The truth is each person needs to be honest about where he or she is wrong and where it actually was the person in recovery that was wrong. A little reality and truth all around is a must for this type of discussion. This is not only good for all, but even if the person in recovery thinks the whole thing is stupid it is a great example of what it looks like that will help his or her recovery.
Not speaking out of codependence: One of the worst thing that could happen in such discussions is one or more people that blame themselves for everything the addict or alcoholic does. If you were in fact this person’s entire problem, why is that person and not you in recovery. Even if you were, are , or will be in recovery this person’s recovery is totally separate from yours. He or she has his own set of problems and struggles that you may have played a part in, but they are uniquely his or hers.
If you take too much credit from the person in recovery, you give that person a way to avoid the truth or in other words to not work recovery.
Something helpful being discussed: Notice that something helpful is to be discussed. There is no guarantee that the person will respond well or get it right away. All such a discussion is supposed to do is to give such a person a chance to deal with reality and see those around him or her do the same. If you are one of the other participants it is both your way of participation in the person’s recovery process and your process of healing also.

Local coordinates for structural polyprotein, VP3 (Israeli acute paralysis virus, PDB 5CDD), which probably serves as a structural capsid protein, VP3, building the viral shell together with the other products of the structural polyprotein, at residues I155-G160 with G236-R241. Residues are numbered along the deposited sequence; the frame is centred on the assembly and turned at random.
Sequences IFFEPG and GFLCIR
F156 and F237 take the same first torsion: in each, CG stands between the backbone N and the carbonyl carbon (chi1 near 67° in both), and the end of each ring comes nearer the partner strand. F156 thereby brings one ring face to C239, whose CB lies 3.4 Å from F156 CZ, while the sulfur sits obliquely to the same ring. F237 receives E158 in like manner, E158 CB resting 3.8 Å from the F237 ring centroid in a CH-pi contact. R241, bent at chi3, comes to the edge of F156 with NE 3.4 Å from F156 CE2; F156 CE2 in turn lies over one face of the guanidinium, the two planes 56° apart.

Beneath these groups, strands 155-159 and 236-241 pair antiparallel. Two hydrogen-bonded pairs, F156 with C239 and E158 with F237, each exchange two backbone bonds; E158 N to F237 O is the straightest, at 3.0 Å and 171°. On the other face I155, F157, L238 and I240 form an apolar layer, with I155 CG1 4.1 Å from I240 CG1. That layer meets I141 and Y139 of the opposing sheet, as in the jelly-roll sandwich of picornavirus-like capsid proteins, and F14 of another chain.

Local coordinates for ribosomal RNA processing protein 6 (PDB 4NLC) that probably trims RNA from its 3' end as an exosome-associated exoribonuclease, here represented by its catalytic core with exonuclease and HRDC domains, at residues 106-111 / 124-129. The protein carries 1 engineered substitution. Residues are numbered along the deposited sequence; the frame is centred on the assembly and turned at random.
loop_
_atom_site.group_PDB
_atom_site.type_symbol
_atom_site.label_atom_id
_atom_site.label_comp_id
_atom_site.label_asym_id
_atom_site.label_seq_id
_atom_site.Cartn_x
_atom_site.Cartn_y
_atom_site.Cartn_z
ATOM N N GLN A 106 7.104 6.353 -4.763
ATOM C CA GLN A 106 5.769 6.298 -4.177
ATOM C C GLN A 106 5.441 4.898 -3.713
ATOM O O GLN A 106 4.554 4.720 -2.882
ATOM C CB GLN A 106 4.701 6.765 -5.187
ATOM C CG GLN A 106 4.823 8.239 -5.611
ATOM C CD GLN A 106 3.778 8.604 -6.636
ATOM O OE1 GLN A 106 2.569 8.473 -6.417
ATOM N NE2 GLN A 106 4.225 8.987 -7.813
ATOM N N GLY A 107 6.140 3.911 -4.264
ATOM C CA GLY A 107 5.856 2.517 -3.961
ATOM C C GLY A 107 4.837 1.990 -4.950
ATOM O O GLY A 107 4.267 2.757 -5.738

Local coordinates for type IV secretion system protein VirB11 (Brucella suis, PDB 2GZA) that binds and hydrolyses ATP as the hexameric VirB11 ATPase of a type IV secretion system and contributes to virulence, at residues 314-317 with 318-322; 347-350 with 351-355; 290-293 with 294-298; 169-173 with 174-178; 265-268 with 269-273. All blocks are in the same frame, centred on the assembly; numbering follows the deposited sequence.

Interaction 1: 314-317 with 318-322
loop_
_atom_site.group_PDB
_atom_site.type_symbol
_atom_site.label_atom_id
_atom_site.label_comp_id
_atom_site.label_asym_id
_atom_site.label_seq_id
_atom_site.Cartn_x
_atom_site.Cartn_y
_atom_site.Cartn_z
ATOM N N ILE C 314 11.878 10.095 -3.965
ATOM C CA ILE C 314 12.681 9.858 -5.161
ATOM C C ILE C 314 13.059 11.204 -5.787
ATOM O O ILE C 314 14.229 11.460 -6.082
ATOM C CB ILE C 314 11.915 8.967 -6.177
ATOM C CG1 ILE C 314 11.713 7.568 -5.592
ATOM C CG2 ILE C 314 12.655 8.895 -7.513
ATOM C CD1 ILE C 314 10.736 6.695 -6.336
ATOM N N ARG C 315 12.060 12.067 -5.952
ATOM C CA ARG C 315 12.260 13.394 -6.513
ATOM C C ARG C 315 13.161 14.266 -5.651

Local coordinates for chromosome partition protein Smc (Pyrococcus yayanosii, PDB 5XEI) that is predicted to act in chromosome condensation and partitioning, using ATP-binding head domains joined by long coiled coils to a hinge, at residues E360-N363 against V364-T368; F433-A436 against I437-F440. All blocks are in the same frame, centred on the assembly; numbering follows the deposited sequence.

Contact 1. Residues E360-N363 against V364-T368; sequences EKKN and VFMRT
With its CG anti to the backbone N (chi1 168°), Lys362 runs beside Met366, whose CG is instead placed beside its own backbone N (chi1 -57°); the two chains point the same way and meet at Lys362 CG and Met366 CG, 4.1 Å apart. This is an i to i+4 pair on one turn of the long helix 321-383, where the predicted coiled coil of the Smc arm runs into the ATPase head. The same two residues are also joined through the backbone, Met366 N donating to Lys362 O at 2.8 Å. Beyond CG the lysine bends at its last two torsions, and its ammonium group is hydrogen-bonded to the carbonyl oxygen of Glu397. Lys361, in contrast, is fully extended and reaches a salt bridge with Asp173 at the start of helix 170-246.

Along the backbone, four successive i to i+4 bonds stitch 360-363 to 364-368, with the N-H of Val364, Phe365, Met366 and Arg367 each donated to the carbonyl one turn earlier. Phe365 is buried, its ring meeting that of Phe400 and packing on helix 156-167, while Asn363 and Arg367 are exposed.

Your goal is to see your REAL “shortcomings” and admit them to the others in the group and hopefully the person in recovery will do the same. But, if not, you have planted a seed that will hopefully be watered throughout recovery and you have had a chance to see and begin dealing with a shortcoming of your own.
The idea here is not blame or codependently taking the blame for that person so that he or she will not feel pain. The focus is the healing of everyone involved and of the group as a whole. This kind of connection with the friends, loved ones, family etc. can be helpful to all and especially for the person in recovery, the attitude of all is what determines how helpful it really is. So if you have been feeling like you need to blame the person in recovery for everything or that you need to not speak of such things because he or she may not be able to handle it remember:
Perhaps they created the impression that he is to be wrapped in cotton wool and placed on a pedestal. Successful readjustment means the opposite. All members of the family should meet upon the common ground of tolerance, understanding and love. This involves a process of deflation. The alcoholic, his wife, his children, his “in-laws,” each one is likely to have fixed ideas about the family’s attitude towards himself or herself. Each is interested in having his or her wishes respected. We find the more one member of the family demands that the others concede to him, the more resentful they become. This makes for discord and unhappiness. (Alcoholics Anonymous pg. 122)